Why do people go into politics – and why don’t they?

House of Parliament viewed from the River Thames

Gateways and obstacles to participation in politics are being explored by a University of Strathclyde researcher, in a study funded by the British Academy.

Dr Joe Greenwood-Hau has received a Postdoctoral Fellowship from the Academy to research public perception of politics and politicians and people’s motivations for getting involved in – or staying out of – political life.

He is one of 36 early career researchers around the UK to be awarded one of the fellowships for new research in the humanities and social sciences. His grant is worth £318,931 over three years.

Dr Greenwood-Hau, of Strathclyde’s School of Government and Public Policy, will be analysing data from interviews he conducted with politicians, campaigners and people with no involvement in politics, as well as survey data. He will also assess attitudes in four countries – the UK, India, Poland and Sweden - towards the types of politicians who people believe represent them and will consider solutions for encouraging greater participation in political activity at different levels.

Dr Greenwood-Hau said: “Some people might not get involved in politics simply because they don’t have an interest in it but there may be others who don’t because they don’t feel able to.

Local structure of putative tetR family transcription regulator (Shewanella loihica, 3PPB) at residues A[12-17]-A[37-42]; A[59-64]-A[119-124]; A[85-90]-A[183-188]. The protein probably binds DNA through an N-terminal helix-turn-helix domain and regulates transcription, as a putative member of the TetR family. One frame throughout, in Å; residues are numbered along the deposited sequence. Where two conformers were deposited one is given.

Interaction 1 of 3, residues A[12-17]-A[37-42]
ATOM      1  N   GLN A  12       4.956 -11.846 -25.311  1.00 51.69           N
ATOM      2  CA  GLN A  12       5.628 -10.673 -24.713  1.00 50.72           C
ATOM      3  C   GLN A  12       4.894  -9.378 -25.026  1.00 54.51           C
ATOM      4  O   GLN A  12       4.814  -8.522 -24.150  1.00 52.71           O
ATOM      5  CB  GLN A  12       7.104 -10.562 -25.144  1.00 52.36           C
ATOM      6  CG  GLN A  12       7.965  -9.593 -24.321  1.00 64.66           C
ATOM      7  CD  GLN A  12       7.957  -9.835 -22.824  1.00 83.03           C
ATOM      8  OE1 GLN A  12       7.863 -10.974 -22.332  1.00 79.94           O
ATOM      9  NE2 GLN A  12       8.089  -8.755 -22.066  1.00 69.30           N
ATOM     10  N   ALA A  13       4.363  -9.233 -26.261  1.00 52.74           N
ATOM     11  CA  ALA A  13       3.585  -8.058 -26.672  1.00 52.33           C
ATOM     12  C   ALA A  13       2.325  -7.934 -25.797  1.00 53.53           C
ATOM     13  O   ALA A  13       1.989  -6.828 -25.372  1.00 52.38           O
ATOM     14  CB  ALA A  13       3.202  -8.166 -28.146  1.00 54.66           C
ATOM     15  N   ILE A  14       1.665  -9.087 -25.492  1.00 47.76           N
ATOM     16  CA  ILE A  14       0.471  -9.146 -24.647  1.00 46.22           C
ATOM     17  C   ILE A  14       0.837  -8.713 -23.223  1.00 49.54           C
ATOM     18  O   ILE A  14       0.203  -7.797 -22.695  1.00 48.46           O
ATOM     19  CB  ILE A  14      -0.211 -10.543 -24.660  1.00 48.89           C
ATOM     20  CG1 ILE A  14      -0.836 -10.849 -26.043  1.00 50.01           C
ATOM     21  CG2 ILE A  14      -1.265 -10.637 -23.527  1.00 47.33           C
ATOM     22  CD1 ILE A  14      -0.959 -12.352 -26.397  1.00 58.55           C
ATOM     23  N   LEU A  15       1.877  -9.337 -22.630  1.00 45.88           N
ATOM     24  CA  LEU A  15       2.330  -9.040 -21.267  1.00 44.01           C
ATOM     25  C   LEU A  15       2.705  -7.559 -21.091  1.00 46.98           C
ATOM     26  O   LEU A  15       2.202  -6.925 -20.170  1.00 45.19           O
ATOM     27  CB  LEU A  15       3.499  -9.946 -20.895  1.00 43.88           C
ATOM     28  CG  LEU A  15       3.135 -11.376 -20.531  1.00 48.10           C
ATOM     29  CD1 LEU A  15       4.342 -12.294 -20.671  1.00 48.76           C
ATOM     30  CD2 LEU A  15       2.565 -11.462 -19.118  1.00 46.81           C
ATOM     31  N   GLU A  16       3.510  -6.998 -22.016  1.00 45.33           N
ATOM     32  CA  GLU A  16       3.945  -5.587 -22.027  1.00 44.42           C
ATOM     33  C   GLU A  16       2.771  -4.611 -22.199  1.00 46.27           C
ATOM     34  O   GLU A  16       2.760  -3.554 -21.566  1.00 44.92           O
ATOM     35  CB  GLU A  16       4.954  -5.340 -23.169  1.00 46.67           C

“At the same time, politics is perhaps defined too narrowly; there are some people who are involved in what could be considered political activity but they don’t see it as political themselves. For example, people who get together to tidy up their local park could be seen as doing something political but they might not see it that way.

“When we think of party politics, some could be finding it difficult to get involved in politics; class can be a reason but there can be other factors, like gender or racial inequalities.

“My interviews with members of the public were in 2014-15. This was before the EU referendum so the project looks at political participation in a pre-Brexit context, but it will also extend the focus to perceptions of politicians beyond the UK.”

Funded by the Department for Business, Energy and Industrial Strategy, the Postdoctoral Fellowships Scheme is the British Academy’s flagship programme of awards for early career academics based at universities throughout the UK.

Hetan Shah, Chief Executive of the British Academy, said: “The British Academy champions the humanities and social sciences and supporting the next generation of academics is crucial to ensuring these disciplines’ future health and vitality. These awards provide talented scholars with the independence to pursue new areas of research and the confidence and skills to advance their careers on solid foundations.

“Many of the scheme’s past awardees have achieved a lasting, positive impact on their specialist fields with research that has remained a touchstone throughout their careers.”